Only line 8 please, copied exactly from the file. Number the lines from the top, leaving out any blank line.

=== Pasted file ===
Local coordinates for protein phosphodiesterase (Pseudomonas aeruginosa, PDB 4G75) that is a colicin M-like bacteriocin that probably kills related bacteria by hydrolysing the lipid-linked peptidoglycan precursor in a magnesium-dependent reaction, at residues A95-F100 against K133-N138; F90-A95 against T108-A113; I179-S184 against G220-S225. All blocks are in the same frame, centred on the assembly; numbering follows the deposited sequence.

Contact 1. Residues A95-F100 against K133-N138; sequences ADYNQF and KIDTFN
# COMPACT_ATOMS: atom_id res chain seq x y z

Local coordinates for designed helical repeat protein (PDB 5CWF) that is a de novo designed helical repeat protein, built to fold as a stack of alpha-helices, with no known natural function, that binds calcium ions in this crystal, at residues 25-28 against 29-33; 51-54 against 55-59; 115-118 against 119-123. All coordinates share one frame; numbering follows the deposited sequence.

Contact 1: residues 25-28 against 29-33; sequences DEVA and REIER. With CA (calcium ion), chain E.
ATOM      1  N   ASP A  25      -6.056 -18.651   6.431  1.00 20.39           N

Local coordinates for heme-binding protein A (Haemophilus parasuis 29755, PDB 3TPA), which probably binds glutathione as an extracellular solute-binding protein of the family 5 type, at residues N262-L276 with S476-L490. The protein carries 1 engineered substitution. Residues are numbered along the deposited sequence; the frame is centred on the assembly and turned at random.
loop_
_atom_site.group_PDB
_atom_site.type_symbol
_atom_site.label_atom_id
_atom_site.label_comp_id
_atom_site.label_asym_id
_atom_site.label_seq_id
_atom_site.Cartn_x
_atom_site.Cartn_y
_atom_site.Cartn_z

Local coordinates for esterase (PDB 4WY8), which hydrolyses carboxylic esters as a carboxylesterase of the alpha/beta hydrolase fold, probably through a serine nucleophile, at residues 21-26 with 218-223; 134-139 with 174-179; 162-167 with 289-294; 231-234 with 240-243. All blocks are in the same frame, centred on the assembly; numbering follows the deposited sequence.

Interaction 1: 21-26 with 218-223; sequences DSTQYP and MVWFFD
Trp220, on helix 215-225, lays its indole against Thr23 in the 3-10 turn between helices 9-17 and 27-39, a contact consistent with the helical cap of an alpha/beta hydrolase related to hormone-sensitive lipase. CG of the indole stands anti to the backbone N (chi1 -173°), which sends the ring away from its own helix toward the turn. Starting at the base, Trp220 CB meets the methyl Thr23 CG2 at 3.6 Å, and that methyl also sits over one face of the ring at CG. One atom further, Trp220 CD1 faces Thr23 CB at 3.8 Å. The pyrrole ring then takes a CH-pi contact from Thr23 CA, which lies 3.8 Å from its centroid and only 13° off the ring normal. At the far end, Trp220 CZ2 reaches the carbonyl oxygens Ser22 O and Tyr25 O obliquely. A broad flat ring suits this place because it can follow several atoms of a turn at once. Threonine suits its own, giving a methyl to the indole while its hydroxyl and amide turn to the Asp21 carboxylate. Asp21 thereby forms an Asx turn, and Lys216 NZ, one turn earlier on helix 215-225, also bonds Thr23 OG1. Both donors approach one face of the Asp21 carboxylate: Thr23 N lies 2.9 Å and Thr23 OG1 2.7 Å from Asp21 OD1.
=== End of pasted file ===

loop_